I now turn to the second argument made.  Appellant contended that the depositing of seed samples of this new variety with the proper authorities met the requirements of s. 36(1)  and constituted a sufficient description of the invention.  Its argument rested essentially on the decision by the Patent Appeal Board in Abitibi, supra.  In that case a Patent Appeal Board had to consider the possibility of giving patent protection to a sediment process activated by foam flotation, the invention also involving a process for the biodegrading of spent sulfite waste, which is a by-product of wood pulp manufacture.  The Examiner accepted the claims for the process but rejected those regarding the culture system.  The Commission reviewed the decisions rendered in Canada and abroad and recommended that the claims be accepted.  On the question of disclosure, it found that the depositing of a sample in a microbial culture available to the public was sufficient, since it will be possible for anyone skilled in the art involved in the invention to reproduce, make or use the invention.  Counsel for the appellant is asking the Court also to consider the import of a negative judgment of this Court on biotechnology research and development on plant varieties in Canada.  We were even referred to a study by the Science Council of Canada, Seeds of Renewal:  Biotechnology and Canada's Resource Industries (1985), Report 38, suggesting that special protection should be enacted "to ensure that plant breeders can obtain a reasonable return on a new variety" (p. 37).

 

    It is true that most countries give the producers of new plant varieties special protection; even in Canada, several legislative proposals for this purpose have appeared over the years.  Though this kind of legislation might act as a catalyst in the development of scientific research in Canada, I consider that this Court does not have the right to stretch the scope of patent protection beyond the limits of existing legislation.  Accordingly, since the Patent Act  contains no provisions relating directly to biotechnological inventions and new forms of life in particular, this new soybean variety will only be patentable if it meets the traditional conditions and requirements for a patent.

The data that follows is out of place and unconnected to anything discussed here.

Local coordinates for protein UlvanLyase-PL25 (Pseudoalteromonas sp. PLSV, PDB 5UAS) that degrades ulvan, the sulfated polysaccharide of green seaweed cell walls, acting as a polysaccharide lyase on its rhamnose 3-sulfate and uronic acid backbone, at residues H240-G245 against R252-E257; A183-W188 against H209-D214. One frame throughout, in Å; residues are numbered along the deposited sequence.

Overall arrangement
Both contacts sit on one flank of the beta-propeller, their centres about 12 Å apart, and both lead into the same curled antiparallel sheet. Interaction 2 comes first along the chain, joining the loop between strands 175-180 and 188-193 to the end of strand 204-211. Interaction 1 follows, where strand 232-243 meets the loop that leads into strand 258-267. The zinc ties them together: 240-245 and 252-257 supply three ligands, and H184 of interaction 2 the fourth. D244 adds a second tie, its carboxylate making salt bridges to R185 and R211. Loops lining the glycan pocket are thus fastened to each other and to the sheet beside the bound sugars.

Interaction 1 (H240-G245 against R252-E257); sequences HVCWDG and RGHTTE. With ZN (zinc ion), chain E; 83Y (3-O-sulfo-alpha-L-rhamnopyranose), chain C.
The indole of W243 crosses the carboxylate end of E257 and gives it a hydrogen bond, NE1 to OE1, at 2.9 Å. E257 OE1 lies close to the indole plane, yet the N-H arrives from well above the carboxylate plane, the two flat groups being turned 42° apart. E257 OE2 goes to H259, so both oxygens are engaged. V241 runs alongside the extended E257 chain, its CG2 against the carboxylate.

There is no ambiguity in the wording of s. 36(1) :  the inventor must describe not only how the invention can be used but also how a third party can make it; nowhere does it say that the deposit by itself of a sample of the invention will meet the disclosure requirement.  To adopt the language of Rand J. in Commissioner of Patents v. Winthrop Chemical Co., [1948] S.C.R. 46, at p.  57, cited by Pigeon J. in Tennessee Eastman Co. v. Commissioner of Patents, [1974] S.C.R. 111, at p. 121:

 

. . . the intention of a legislature must be gathered from the language it has used and the task of construing that language is not to satisfy ourselves that as used it is adequate to an intention drawn from general considerations or to a purpose which might seem to be more reasonable or equitable than what the language in its ordinary or primary sense indicates.

 

While it is true that competitors may obtain the new variety by this means and exploit it commercially for a fraction of the original cost borne by appellant, deposit of the seed by itself does not comply with the applicable law.  It might be that in certain circumstances, the deposit may contribute to complete the description; I do not rule out this possibility but I do not find it applicable to the case at bar.  Before concluding, I would simply say that my observations should not be taken as directed at patent applications for micro‑organisms, though such a practice had never been endorsed by Canadian courts.  Also, I express no opinion on the correctness of the observations made by Pratte J. in this regard.  I note, however, that the practice of a deposit is simply intended to require the applicant submitting a process involving a micro‑organism unknown and inaccessible to the public as a necessary part of reproducing the invention to deposit a culture of the micro-organism with the authorities.  In Abitibi, as in American Cyanamid Co. (Dann's) Patent, [1971] R.P.C. 425 (H.L.), cited by appellant in support of its arguments, the patent application was not for the micro-organism deposited:  the latter was simply a component of the patented process, not the subject of the invention.

 

    Having found that there was not sufficient disclosure of this soybean variety and that it therefore cannot be a patentable matter within the meaning of the Patent Act , it is neither necessary nor desirable for the reasons already given to consider in this appeal whether this new soybean variety can be regarded as an invention within the meaning of s. 2 .  I would accordingly dismiss the appeal.  There shall be no adjudication as to costs.

 

    Appeal dismissed.

 

    Solicitors for the appellant:  Gowling & Henderson, Ottawa.

 

    Solicitor for the respondent:  Frank Iacobucci, Ottawa.

 



     *Beetz and Le Dain JJ. took no part in the judgment.